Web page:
Surfing lessons started after lunch and we were taught by the boys of Mahdox Surf Shop and Surf School.  It is a one-on-one session where they teach you surfing 101 for an hour.  Before actually going in the water, they prep you with what you need to know: paddling, standing on board, getting off it, etc.

Photo courtesy of Istokewa Surf Tours


Photo courtesy of Istokewa Surf Tours

Then comes the fun part: hitting the waves!  I will say this again and again with surfing, it is exciting for sure, but before I hit the waters or while I am sitting on the board waiting for the waves to come in, there is always that nerve build-up that is hard to contain which is a mix of fear, excitement and joy.  And then when you get to stand up on your board and actually ride a wave, each time longer than the last, it is just a release of that rush and you are left with just pure joy– and maybe a bit of pride in yourself for being able to surf and actually enjoying it. But of course you can never get out of surfing unscathed especially for a newbie like me;  I had a minor cut on my upper lip and a lot of scratches on my arms and bruises on legs…Yeah, I am so bad-ass.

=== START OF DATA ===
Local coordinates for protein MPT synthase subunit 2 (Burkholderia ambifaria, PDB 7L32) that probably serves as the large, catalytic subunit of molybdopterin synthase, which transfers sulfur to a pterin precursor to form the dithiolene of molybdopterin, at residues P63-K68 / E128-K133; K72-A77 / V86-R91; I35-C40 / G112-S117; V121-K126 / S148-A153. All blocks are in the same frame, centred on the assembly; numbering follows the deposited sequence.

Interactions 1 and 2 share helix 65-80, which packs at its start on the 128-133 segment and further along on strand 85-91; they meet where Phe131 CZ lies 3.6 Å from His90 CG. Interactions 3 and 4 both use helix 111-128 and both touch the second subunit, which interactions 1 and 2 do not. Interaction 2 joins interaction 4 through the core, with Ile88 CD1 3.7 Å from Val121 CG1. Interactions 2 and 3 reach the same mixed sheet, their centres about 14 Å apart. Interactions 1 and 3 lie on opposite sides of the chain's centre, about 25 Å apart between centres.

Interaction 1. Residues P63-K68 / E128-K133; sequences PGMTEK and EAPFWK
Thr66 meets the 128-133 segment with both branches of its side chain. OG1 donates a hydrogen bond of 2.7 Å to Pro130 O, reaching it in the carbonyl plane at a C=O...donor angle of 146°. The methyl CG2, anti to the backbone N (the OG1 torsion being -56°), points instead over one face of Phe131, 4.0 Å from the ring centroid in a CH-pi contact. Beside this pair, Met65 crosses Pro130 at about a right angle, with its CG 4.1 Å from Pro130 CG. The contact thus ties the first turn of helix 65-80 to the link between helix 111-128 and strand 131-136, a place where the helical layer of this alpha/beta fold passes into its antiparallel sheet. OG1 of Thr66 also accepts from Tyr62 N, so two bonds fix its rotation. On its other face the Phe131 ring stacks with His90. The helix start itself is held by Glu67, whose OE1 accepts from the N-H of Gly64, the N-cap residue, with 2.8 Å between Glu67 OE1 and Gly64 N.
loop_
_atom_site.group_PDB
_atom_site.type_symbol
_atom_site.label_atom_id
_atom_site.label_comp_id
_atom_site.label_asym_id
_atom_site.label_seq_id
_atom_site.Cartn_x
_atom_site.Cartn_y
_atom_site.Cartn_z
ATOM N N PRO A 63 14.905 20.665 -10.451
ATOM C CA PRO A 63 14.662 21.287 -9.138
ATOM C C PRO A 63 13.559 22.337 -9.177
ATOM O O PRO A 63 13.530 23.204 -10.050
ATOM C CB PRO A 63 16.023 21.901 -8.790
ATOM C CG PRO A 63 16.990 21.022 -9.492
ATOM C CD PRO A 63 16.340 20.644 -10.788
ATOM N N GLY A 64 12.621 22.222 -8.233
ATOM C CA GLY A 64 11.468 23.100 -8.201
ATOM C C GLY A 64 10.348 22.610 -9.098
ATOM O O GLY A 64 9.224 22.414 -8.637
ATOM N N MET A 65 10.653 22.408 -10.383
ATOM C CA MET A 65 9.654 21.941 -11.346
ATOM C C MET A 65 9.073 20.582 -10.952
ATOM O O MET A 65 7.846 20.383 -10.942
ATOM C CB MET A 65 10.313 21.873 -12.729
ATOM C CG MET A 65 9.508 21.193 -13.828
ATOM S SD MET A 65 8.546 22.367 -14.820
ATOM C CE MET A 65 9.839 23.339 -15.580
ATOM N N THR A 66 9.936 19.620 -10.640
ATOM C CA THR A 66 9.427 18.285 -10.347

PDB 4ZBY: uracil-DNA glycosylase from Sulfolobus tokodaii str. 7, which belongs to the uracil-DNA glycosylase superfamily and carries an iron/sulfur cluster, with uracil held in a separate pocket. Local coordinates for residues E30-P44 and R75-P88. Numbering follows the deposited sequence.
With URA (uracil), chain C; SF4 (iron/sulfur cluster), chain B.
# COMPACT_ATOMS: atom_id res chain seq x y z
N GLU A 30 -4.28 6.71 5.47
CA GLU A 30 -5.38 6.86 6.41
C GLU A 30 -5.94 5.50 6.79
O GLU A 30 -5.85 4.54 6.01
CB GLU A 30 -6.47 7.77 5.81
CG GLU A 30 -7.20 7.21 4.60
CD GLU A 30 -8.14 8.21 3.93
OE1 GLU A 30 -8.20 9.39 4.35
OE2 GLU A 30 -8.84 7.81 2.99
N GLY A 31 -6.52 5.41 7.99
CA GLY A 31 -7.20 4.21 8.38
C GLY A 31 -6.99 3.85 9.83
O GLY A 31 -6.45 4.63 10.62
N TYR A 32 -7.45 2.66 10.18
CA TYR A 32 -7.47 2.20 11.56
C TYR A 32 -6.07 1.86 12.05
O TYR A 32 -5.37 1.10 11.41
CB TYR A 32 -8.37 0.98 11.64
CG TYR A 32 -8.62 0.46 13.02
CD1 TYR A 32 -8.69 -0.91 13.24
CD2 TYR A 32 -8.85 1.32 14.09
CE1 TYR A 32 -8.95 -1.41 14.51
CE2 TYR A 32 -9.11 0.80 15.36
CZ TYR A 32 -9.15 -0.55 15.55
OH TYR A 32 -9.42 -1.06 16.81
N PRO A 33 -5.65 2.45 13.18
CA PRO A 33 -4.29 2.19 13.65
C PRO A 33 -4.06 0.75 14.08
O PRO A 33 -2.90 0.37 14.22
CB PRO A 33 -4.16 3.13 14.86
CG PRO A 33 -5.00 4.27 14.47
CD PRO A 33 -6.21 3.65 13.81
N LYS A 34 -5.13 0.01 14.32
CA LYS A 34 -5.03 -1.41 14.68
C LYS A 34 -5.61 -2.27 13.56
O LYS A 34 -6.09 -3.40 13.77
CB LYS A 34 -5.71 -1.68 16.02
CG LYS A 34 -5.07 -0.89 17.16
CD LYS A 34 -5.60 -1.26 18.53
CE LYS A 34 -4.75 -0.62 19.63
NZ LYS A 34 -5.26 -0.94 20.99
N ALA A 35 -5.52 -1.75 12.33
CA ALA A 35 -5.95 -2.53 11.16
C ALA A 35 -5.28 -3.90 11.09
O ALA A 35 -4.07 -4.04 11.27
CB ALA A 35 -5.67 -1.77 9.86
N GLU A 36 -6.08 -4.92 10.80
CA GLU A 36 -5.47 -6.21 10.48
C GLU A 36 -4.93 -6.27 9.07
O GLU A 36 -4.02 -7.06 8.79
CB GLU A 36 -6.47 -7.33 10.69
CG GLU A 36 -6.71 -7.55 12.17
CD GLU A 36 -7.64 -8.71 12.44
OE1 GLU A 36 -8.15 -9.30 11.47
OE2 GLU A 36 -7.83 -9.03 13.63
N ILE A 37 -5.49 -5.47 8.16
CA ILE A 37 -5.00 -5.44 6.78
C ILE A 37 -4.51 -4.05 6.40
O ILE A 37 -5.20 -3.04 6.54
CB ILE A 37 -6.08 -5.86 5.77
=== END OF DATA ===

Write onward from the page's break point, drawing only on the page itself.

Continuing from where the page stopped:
(Photo courtesy of Istokewa Surf Tours)

Aside from the surfing, I am glad that the tour also gave us time to view a bit of what Baler has to offer.  We were able to visit Baler Church— which isn’t that spectacular but has a rich history that makes up for it.  It was a famous garrison during the Spanish regime and has been rebuilt on 1939 due to erosion.  It was proclaimed a historical landmark by the National Historical Institute on February 2009.

Photo via Province of Aurora website

Walking across the grounds from the church, you will notice gold-plated footprints.  The footprints are there to depict the walk of the people of Baler to Manila as an uprising from an epidemic that was becoming widespread in the province long ago.  We followed the footsteps to see if we can actually reach Manila but of course we did not.  I know, we were bummed out too.